And with every reunion, I was just giddy to share all of my stories, and was only so rarely given the chance. This is because the only question anybody usually asked about the entirety of my experience was usually the vague and all-encompassing question “So how was Europe?” which prompted the vague and all-encompassing answer of either “Good,” “Amazing” or “European” — leading me to the conclusions that I am perhaps a bit vain and that most people are bad at asking questions.

 

Then finally, I moved back to Riverside, after a nearly six-month absence. I saw the Bell Tower, with all different types of people hustling and bustling around it at all times of the day. I saw the C, looking across the city atop a mountain I’ve huffed and puffed my way up many times before. I saw the UV, with students out in the patios of the many restaurants hanging out, chatting, or waiting to see a movie. All three of them warmed my heart as symbols of my prior college experience and a little part of me is happily reminded that they are once again symbols of my current college experience. And yet, there is this little nagging voice in the back of my head that remembers Uni Potsdam am Neuen Palais, and can’t help but look at my surroundings and say, “This isn’t a palace …”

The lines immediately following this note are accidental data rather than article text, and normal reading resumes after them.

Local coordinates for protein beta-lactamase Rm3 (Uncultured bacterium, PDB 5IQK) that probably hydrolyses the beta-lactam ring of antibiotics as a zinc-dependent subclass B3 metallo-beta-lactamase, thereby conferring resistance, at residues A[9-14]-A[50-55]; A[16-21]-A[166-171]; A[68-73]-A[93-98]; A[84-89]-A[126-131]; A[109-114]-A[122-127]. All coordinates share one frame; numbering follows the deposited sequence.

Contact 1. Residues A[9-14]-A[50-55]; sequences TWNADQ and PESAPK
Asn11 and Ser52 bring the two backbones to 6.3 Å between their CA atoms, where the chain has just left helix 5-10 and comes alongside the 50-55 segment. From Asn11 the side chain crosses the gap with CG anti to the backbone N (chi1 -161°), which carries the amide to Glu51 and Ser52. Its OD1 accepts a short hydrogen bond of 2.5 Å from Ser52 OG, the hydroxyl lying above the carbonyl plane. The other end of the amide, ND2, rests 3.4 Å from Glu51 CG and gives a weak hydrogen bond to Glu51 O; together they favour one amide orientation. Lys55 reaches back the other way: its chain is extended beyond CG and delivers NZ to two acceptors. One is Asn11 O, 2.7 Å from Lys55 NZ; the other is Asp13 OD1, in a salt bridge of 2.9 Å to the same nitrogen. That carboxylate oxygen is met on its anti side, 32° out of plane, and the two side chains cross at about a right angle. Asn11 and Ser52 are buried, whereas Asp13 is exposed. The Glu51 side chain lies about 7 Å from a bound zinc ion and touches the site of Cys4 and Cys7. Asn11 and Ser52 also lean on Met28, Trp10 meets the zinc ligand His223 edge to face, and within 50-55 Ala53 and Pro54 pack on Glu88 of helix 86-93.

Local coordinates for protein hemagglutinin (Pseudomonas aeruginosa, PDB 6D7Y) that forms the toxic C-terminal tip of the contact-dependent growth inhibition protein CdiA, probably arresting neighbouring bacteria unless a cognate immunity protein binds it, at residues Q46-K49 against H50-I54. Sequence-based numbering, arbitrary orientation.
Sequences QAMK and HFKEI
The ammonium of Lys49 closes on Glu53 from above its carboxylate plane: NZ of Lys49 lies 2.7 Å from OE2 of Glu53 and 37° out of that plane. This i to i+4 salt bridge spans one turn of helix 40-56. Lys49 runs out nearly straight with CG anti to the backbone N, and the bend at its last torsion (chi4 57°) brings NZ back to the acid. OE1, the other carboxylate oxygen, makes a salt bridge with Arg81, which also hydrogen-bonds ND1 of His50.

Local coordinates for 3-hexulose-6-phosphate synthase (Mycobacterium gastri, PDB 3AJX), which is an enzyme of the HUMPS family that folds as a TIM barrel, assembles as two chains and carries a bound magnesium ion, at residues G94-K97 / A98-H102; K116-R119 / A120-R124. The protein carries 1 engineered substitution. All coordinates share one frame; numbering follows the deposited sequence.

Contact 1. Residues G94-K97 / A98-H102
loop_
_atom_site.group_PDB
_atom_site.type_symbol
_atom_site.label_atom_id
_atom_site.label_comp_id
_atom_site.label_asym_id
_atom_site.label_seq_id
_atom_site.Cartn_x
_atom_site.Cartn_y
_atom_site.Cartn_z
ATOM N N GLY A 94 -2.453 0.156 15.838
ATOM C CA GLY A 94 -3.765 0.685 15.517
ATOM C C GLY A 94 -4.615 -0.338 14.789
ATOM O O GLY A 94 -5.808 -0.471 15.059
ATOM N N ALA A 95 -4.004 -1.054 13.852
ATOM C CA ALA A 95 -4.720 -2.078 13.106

Now here I am again, right where I was before I left, wondering where the last months went. Going back to old faces and old locations makes me feel as if I’ve gone back in time, and yet where I’ve gone back to has moved forward and wants me to continue moving forward with it as if I had never left. One can’t help but feel disoriented at times. But until my next great adventure, simply moving forward is the only thing I can do now. And if I have to move forward, at the very least, I get to do so as a Highlander again.

Facebook Comments